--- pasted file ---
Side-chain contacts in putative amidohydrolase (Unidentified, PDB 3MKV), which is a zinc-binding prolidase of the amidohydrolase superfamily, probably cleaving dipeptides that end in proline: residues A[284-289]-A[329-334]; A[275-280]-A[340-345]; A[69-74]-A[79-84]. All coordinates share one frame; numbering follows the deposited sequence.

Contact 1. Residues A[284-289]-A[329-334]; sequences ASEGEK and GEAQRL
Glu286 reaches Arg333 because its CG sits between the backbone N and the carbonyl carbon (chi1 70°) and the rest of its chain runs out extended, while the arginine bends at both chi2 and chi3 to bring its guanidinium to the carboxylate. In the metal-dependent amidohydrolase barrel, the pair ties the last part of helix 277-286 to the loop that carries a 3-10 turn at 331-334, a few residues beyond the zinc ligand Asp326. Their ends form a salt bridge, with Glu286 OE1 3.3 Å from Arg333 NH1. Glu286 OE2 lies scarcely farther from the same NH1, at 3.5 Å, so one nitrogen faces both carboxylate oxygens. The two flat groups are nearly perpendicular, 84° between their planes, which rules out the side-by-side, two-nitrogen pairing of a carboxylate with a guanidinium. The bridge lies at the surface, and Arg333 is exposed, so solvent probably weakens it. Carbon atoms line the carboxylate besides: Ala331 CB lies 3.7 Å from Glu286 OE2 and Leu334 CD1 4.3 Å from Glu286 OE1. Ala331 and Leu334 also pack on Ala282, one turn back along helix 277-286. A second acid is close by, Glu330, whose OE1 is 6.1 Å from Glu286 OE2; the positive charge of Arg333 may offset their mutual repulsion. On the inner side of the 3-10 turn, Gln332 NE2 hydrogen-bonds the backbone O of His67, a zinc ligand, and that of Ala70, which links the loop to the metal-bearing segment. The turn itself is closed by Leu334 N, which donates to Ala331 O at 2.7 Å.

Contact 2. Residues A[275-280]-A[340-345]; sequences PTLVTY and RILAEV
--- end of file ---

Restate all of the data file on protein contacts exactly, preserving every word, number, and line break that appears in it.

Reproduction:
Side-chain contacts in putative amidohydrolase (Unidentified, PDB 3MKV), which is a zinc-binding prolidase of the amidohydrolase superfamily, probably cleaving dipeptides that end in proline: residues A[284-289]-A[329-334]; A[275-280]-A[340-345]; A[69-74]-A[79-84]. All coordinates share one frame; numbering follows the deposited sequence.

Contact 1. Residues A[284-289]-A[329-334]; sequences ASEGEK and GEAQRL
Glu286 reaches Arg333 because its CG sits between the backbone N and the carbonyl carbon (chi1 70°) and the rest of its chain runs out extended, while the arginine bends at both chi2 and chi3 to bring its guanidinium to the carboxylate. In the metal-dependent amidohydrolase barrel, the pair ties the last part of helix 277-286 to the loop that carries a 3-10 turn at 331-334, a few residues beyond the zinc ligand Asp326. Their ends form a salt bridge, with Glu286 OE1 3.3 Å from Arg333 NH1. Glu286 OE2 lies scarcely farther from the same NH1, at 3.5 Å, so one nitrogen faces both carboxylate oxygens. The two flat groups are nearly perpendicular, 84° between their planes, which rules out the side-by-side, two-nitrogen pairing of a carboxylate with a guanidinium. The bridge lies at the surface, and Arg333 is exposed, so solvent probably weakens it. Carbon atoms line the carboxylate besides: Ala331 CB lies 3.7 Å from Glu286 OE2 and Leu334 CD1 4.3 Å from Glu286 OE1. Ala331 and Leu334 also pack on Ala282, one turn back along helix 277-286. A second acid is close by, Glu330, whose OE1 is 6.1 Å from Glu286 OE2; the positive charge of Arg333 may offset their mutual repulsion. On the inner side of the 3-10 turn, Gln332 NE2 hydrogen-bonds the backbone O of His67, a zinc ligand, and that of Ala70, which links the loop to the metal-bearing segment. The turn itself is closed by Leu334 N, which donates to Ala331 O at 2.7 Å.

Contact 2. Residues A[275-280]-A[340-345]; sequences PTLVTY and RILAEV